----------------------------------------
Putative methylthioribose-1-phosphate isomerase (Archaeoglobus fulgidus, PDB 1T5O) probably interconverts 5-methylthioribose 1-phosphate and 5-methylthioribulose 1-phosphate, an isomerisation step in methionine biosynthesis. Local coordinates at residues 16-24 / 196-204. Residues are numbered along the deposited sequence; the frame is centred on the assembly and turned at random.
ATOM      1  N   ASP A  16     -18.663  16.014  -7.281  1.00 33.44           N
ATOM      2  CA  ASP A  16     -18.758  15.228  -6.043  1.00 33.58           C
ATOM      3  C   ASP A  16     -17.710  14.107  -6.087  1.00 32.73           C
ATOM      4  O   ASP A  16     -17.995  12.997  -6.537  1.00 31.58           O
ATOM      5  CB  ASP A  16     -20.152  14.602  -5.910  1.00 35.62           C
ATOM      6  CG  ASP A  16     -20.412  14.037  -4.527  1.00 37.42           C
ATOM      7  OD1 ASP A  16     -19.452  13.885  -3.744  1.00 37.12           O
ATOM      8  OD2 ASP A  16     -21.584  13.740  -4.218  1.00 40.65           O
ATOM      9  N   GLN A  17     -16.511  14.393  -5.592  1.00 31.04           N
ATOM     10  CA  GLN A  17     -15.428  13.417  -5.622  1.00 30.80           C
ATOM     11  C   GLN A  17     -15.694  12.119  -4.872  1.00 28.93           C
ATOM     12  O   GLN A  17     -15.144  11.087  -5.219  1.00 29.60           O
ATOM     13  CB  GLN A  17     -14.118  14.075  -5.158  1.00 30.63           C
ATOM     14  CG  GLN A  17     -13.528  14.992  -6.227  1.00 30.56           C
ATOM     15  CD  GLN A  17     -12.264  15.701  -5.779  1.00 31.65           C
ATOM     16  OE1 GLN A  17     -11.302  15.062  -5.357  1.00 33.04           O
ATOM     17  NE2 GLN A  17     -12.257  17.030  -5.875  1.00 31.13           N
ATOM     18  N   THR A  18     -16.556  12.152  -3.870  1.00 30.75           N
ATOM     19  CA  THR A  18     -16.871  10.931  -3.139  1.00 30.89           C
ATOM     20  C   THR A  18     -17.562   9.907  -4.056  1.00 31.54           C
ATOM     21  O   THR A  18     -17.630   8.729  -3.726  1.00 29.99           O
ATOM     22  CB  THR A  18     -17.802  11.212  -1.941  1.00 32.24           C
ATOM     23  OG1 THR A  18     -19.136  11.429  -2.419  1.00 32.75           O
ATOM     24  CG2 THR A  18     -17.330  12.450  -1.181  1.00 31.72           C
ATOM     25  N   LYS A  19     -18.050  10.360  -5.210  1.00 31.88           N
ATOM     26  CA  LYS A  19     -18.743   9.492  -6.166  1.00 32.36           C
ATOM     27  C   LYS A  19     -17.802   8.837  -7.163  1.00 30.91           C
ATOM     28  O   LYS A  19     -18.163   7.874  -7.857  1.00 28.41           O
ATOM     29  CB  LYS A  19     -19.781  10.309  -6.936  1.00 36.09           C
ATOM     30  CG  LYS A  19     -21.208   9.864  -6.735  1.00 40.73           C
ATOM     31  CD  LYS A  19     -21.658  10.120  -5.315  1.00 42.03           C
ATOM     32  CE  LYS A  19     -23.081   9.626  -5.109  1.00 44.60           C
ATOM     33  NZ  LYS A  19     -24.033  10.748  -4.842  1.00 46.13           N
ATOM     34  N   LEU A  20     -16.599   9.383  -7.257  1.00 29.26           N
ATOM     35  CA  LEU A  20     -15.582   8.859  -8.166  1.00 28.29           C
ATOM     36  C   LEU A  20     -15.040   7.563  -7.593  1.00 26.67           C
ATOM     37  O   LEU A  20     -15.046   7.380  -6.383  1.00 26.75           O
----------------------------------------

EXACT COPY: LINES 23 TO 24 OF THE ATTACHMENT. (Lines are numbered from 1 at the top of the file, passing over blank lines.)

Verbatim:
ATOM     22  CB  THR A  18     -17.802  11.212  -1.941  1.00 32.24           C
ATOM     23  OG1 THR A  18     -19.136  11.429  -2.419  1.00 32.75           O